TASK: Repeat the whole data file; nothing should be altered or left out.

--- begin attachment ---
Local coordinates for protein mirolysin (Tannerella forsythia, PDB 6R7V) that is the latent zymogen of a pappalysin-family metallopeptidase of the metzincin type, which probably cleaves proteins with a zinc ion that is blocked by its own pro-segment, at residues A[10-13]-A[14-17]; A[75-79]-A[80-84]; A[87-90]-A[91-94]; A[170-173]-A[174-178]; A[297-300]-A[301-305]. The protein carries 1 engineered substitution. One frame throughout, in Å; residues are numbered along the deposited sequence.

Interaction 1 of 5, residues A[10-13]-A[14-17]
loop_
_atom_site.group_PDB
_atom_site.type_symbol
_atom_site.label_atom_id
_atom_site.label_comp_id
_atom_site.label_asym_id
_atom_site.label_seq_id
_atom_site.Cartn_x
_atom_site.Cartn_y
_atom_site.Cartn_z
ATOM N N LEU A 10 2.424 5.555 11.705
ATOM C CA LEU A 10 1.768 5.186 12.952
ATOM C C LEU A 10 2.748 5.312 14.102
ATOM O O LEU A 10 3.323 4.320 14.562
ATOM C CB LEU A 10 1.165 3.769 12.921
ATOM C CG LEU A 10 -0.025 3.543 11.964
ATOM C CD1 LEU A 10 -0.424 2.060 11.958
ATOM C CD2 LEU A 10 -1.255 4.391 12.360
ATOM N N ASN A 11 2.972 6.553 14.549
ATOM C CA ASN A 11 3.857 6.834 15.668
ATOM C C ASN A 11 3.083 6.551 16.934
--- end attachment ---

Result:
Local coordinates for protein mirolysin (Tannerella forsythia, PDB 6R7V) that is the latent zymogen of a pappalysin-family metallopeptidase of the metzincin type, which probably cleaves proteins with a zinc ion that is blocked by its own pro-segment, at residues A[10-13]-A[14-17]; A[75-79]-A[80-84]; A[87-90]-A[91-94]; A[170-173]-A[174-178]; A[297-300]-A[301-305]. The protein carries 1 engineered substitution. One frame throughout, in Å; residues are numbered along the deposited sequence.

Interaction 1 of 5, residues A[10-13]-A[14-17]
loop_
_atom_site.group_PDB
_atom_site.type_symbol
_atom_site.label_atom_id
_atom_site.label_comp_id
_atom_site.label_asym_id
_atom_site.label_seq_id
_atom_site.Cartn_x
_atom_site.Cartn_y
_atom_site.Cartn_z
ATOM N N LEU A 10 2.424 5.555 11.705
ATOM C CA LEU A 10 1.768 5.186 12.952
ATOM C C LEU A 10 2.748 5.312 14.102
ATOM O O LEU A 10 3.323 4.320 14.562
ATOM C CB LEU A 10 1.165 3.769 12.921
ATOM C CG LEU A 10 -0.025 3.543 11.964
ATOM C CD1 LEU A 10 -0.424 2.060 11.958
ATOM C CD2 LEU A 10 -1.255 4.391 12.360
ATOM N N ASN A 11 2.972 6.553 14.549
ATOM C CA ASN A 11 3.857 6.834 15.668
ATOM C C ASN A 11 3.083 6.551 16.934